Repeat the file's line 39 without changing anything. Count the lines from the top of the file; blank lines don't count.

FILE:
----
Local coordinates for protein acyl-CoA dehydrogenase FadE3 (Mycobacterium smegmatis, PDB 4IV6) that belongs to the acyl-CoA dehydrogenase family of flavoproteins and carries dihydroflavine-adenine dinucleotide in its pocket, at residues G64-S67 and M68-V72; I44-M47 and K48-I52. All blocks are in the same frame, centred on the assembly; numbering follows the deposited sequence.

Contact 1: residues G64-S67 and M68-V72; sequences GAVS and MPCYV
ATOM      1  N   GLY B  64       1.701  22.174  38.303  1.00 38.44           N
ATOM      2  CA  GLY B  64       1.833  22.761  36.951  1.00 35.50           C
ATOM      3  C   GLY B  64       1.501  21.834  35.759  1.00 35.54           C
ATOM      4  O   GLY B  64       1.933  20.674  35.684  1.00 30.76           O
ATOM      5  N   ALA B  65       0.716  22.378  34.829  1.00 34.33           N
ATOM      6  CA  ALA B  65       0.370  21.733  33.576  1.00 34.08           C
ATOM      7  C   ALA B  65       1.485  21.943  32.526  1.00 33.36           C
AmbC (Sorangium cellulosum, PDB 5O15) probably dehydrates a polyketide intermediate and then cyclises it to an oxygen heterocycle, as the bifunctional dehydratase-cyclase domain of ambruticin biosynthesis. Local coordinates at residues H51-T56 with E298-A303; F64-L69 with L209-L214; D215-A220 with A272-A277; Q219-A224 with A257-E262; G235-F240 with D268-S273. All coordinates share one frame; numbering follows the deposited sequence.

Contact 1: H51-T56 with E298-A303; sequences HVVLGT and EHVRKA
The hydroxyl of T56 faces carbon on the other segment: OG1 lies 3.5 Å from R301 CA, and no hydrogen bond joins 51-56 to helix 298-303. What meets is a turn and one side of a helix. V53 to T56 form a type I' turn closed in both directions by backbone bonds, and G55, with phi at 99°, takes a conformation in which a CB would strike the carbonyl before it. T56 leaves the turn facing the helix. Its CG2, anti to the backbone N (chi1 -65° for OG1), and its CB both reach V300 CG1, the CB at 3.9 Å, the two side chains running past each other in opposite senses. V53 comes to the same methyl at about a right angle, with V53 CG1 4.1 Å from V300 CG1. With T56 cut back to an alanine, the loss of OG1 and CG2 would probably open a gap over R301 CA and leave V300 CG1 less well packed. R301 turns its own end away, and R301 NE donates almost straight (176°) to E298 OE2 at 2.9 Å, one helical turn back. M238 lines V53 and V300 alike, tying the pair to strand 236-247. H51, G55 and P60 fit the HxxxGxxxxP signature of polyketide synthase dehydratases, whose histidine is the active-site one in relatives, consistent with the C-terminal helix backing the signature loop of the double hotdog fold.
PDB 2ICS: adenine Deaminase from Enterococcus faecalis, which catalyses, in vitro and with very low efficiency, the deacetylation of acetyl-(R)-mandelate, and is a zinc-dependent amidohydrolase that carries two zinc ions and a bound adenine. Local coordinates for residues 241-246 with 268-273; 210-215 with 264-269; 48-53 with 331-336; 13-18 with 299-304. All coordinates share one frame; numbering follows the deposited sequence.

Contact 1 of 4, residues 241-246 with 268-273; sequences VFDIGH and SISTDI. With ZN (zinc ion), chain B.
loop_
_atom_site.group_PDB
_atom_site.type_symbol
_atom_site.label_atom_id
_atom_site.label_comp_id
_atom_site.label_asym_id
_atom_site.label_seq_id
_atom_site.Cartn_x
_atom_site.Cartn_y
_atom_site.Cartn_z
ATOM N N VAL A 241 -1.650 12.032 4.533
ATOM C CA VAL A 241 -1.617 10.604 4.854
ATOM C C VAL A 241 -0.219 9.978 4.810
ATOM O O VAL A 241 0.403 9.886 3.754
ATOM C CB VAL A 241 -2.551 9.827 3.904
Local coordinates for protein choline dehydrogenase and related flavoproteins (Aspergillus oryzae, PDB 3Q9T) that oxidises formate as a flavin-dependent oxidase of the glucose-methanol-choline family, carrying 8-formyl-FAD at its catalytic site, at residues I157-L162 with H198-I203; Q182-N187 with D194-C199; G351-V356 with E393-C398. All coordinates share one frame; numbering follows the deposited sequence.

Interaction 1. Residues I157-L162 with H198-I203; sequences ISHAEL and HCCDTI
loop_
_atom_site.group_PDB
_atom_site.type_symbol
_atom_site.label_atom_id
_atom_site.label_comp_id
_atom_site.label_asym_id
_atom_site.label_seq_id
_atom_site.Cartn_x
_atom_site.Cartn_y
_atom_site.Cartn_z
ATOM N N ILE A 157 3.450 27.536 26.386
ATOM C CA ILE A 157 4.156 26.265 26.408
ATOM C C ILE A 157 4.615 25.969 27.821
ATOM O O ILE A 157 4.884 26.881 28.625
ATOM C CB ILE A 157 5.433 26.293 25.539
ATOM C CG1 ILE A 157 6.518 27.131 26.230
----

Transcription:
_atom_site.Cartn_x